Burmese Mainstay Mandalay Will Close in Silver Spring on October 31

The restaurant is more than two decades old.

Photograph courtesy Mandalay.

Mandalay has been one of the DC area’s very few destinations for Burmese food over the past two decades. Now, the Silver Spring standby, which is currently only serving carryout, will officially close on October 31.

Aung Myint, who runs the restaurant with his siblings and parents, says the closure is the culmination of several factors: an ending lease, ongoing disruptions from Metro’s Purple Line construction, and more than a year of pandemic hardships. The whole family got Covid last spring, and Myint says he doesn’t want to put his aging parents at risk anymore.

“Everybody’s getting older. I’m the youngest in the family, and I’m 48. Mom and dad, I can’t ask them to stay home. They still come on a daily basis. Mom’s 74. Dad’s 76,” Myint says. “Business is business. Nothing can replace your family.”

Myint says the family bought a building at 7302 Georgia Ave., NW to potentially move Mandalay, but they’re putting the project on hold right now and rethinking plans for the space. Mandalay first opened in College Park in 2000 before moving to Silver Spring, and at one point, it also had a more upscale location in Shaw. Myint says the flagship has been getting crushed by regulars trying to get one last taste of the restaurant in its final days. It’s become so overwhelming that they’ve had to limit orders.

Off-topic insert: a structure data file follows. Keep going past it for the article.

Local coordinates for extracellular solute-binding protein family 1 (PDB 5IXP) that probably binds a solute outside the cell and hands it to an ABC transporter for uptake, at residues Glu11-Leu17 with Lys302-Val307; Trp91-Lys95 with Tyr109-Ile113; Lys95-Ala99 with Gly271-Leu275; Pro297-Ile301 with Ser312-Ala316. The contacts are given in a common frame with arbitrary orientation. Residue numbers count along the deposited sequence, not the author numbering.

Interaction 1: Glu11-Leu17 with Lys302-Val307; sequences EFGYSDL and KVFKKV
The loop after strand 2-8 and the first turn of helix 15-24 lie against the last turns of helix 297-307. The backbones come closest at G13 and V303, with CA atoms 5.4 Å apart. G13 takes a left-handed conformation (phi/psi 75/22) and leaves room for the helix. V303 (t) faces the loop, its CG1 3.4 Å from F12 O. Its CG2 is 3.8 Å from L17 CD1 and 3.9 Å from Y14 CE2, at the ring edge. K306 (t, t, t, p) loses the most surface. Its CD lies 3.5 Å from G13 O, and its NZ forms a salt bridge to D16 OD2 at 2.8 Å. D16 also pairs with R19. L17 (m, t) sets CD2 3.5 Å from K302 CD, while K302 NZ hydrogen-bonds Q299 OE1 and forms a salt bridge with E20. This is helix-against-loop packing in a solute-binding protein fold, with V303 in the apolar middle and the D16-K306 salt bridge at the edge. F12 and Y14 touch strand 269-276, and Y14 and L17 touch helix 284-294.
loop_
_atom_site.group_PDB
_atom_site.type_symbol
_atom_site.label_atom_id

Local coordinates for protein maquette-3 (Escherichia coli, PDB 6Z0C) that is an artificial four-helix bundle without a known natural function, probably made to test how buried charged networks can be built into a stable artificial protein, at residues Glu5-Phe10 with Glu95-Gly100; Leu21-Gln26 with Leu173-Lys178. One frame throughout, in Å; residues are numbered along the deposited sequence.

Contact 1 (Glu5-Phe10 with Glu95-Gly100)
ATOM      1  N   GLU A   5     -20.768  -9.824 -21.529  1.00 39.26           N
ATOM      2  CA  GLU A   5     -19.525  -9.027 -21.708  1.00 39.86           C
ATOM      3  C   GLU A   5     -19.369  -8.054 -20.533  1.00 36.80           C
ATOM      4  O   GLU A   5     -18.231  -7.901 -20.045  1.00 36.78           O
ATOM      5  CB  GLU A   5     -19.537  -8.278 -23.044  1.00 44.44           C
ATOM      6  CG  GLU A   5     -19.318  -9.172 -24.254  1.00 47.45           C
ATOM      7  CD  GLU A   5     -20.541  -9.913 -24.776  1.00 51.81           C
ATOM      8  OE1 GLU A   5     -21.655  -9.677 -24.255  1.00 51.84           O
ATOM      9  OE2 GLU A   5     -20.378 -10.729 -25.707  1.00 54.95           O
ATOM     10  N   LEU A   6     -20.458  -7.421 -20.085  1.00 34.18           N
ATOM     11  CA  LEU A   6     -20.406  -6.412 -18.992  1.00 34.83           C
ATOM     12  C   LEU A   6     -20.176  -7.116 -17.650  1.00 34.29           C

Going forward, Myint is focusing on Bandoola Bowl, a fast-casual spinoff of Mandalay in Georgetown focused on Burmese salads. A second location will open inside the new Western Market food hall in Foggy Bottom in the coming weeks, allowing them to offer jobs to Mandalay staff. The Myint family is also working to open a new concept in Georgetown this fall called Sticx. The casual eatery will specialize in skewered Southeast Asian barbecue with a wine bar upstairs. (Plans for sushi served on sticks have been scrapped for now.)

“It’s giving us the luxury to think of what to do for the future of the family,” Myint says.

Jessica Sidman
Food Editor

Jessica Sidman covers the people and trends behind D.C.’s food and drink scene. Before joining Washingtonian in July 2016, she was Food Editor and Young & Hungry columnist at Washington City Paper. She is a Colorado native and University of Pennsylvania grad.